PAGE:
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richms:

 

timmmay:

 

Why don't you want a ceiling fan? They're big, slow, and can move a lot of air compared with a little fan with ducting.

 

 

Probably because they are big, ugly and intrude into the room like a stupid light fixture but worse. I hate the things. Perhaps if you have a 4m cieling so its high enough you dont really see it, also the whole room starts to strobe when they are running unless you carefully controll the lighting to not get anywhere near the fan.

 

 

My mother in law used to say the same thing, they bought a house that had one and she hated it from word go.

 

She used to complain about the lounge being hot and the bedroom being cold.

 

Somehow the fan got turned on at the lowest speed one winter when the fire was going and she remarked that the whole house was a lot warmer and rather than removing the fan they have replaced it with a better new one.

 

 

 

Smaller fans a noisy can can not compete with the volume of air. 

 

I do agree they are unsightly but in my in-laws case we don't notice it any more.

 

 

 

John





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  # 1806157 24-Jun-2017 18:35
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Had you considered blowing the air that is heated by the log burner horizontally into the room?




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  # 1806160 24-Jun-2017 19:01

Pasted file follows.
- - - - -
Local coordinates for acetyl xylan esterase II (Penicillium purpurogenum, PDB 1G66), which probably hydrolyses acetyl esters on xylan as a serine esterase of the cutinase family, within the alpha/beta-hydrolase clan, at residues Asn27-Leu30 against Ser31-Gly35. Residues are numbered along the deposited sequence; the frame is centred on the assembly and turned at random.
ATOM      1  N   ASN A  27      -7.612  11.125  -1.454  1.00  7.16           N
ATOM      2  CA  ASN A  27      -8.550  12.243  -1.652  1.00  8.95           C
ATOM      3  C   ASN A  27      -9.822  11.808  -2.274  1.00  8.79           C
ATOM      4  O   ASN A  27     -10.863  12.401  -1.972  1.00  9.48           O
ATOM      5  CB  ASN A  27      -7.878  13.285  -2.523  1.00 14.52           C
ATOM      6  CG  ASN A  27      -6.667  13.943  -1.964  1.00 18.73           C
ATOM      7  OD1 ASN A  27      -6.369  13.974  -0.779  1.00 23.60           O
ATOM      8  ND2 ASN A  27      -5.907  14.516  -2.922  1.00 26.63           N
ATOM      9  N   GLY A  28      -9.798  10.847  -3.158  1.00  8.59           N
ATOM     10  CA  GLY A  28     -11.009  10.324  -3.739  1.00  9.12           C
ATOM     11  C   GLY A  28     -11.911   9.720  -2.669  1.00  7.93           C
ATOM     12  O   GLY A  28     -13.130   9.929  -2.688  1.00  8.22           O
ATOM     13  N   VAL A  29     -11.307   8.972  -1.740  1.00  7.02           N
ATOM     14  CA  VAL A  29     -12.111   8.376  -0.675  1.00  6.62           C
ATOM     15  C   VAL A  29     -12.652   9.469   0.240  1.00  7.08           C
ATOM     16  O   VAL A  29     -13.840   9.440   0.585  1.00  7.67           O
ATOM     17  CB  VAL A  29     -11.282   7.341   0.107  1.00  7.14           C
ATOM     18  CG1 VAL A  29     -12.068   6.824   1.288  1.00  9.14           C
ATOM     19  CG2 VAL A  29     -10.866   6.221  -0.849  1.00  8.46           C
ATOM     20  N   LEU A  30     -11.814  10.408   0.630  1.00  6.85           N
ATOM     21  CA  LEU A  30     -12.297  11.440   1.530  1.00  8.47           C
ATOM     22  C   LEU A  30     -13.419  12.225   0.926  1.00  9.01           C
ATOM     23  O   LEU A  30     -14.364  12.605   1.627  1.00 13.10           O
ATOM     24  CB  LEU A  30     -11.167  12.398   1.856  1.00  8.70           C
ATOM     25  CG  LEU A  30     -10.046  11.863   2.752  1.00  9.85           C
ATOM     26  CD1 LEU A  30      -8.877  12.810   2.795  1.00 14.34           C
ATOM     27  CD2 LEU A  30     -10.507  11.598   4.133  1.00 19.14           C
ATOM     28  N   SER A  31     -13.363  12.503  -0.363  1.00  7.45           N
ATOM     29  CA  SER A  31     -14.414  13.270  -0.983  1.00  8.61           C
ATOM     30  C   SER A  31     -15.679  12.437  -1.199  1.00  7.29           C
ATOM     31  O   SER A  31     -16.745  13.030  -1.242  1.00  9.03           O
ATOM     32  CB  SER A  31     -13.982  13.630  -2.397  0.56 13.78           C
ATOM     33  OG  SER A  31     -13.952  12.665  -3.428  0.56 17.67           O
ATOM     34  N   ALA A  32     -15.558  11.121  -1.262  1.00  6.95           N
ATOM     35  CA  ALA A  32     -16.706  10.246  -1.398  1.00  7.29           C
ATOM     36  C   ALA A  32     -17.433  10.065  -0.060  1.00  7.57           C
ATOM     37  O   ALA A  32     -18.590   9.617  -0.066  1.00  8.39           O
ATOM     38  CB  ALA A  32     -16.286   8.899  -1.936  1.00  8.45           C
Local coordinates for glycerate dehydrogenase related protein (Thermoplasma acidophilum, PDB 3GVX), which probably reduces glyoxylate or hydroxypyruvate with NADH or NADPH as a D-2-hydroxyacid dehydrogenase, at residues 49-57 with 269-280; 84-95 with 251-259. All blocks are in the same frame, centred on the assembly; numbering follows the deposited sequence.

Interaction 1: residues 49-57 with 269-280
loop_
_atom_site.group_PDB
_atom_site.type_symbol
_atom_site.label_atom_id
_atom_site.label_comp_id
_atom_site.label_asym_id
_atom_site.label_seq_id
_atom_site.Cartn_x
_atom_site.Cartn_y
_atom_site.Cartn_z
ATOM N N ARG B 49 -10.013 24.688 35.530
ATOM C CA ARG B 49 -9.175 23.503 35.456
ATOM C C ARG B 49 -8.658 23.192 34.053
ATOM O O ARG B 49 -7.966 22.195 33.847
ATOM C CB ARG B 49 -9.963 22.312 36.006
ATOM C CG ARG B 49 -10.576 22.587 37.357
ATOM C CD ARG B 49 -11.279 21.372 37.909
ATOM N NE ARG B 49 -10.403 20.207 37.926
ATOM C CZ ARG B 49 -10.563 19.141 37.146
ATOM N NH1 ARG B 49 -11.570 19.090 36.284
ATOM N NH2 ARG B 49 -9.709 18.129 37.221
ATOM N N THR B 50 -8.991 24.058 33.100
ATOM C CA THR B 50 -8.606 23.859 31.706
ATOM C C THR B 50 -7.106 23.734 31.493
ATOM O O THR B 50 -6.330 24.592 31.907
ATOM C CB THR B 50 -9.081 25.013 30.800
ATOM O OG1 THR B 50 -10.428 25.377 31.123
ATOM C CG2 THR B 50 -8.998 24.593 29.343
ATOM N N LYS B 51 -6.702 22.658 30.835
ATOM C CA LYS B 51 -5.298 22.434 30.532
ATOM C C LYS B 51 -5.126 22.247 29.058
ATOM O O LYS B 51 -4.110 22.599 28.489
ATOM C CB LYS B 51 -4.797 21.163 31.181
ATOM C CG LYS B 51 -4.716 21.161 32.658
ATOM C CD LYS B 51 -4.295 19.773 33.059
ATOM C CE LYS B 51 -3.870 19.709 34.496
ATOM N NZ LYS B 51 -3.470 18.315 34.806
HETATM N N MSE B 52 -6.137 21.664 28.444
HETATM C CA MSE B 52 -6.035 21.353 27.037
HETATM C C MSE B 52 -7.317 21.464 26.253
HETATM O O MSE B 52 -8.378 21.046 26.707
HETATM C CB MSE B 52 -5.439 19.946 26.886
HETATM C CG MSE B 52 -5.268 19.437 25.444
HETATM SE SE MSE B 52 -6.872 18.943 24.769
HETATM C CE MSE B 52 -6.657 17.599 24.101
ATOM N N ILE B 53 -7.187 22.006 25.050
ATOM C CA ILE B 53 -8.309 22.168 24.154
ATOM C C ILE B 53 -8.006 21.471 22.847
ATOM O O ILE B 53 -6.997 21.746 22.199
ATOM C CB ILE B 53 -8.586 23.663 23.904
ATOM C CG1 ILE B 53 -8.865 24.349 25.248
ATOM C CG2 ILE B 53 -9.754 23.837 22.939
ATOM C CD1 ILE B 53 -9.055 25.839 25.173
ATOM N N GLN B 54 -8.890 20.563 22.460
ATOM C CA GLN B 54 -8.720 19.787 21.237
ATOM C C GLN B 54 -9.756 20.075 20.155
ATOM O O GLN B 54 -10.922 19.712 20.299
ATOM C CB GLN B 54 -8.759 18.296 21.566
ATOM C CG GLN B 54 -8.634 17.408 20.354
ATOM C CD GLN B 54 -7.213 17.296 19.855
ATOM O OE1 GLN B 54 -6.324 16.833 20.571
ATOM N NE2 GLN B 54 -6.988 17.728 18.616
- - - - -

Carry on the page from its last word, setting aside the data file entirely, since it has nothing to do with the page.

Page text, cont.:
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Many ceiling fans seem to be designed to be as ugly as possible, especially if they have some bloody light fitting jutting out the bottom. But there are also some that look really nice, like something from the tropics with proper wooden blades. I had one like that in my flat when I lived in Amsterdam and it looked great even though I didn't have a particularly high ceiling. It was also useful for circulating the heat from the gas heater. I really loved it.

 

   





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Ultimate Geek


  # 1806179 24-Jun-2017 19:52
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We have a ceiling fan in our open plan kitchen/dining/living room to distribute the heat from the log burner. Works very well and we don't notice it any more.


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  # 1806289 25-Jun-2017 04:05
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Rikkitic: